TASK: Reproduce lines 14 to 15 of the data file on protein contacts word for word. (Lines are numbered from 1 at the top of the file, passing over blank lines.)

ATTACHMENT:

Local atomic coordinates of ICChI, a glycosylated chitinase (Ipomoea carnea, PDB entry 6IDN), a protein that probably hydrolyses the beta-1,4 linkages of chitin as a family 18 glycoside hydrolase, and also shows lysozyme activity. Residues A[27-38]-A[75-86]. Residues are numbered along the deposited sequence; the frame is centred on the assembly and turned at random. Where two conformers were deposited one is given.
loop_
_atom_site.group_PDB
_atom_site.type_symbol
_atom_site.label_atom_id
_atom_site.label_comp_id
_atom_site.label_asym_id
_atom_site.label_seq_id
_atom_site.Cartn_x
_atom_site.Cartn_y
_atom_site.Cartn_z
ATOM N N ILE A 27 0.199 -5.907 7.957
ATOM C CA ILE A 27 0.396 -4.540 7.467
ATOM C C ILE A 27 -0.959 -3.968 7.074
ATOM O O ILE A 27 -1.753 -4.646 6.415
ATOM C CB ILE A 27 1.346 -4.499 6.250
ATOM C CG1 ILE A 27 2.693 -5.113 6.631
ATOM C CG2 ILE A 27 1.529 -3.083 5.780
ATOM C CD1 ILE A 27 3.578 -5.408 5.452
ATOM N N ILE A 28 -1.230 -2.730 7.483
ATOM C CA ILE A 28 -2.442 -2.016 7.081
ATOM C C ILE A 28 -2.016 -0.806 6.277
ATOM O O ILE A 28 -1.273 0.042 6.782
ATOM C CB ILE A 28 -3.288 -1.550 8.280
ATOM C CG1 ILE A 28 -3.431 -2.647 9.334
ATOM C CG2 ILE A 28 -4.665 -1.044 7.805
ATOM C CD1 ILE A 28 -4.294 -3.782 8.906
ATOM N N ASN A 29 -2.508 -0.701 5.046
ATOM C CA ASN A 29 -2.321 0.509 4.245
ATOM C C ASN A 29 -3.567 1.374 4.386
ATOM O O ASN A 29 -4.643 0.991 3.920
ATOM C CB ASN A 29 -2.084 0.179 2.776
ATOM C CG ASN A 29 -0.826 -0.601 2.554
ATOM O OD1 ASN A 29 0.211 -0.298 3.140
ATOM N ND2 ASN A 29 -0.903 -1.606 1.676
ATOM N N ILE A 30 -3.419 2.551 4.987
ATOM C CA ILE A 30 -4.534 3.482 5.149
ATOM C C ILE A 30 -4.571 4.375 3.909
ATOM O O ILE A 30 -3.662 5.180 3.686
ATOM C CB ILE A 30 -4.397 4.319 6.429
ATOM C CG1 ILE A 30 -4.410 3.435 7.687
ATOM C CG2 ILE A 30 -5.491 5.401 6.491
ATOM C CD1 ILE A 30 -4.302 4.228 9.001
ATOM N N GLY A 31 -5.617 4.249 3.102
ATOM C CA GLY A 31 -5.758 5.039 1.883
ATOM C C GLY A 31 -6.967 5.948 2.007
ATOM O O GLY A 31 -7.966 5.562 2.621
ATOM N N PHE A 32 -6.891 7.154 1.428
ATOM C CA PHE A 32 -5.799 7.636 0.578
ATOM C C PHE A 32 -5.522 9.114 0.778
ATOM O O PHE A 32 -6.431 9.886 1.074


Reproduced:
ATOM C C ILE A 27 -0.959 -3.968 7.074
ATOM O O ILE A 27 -1.753 -4.646 6.415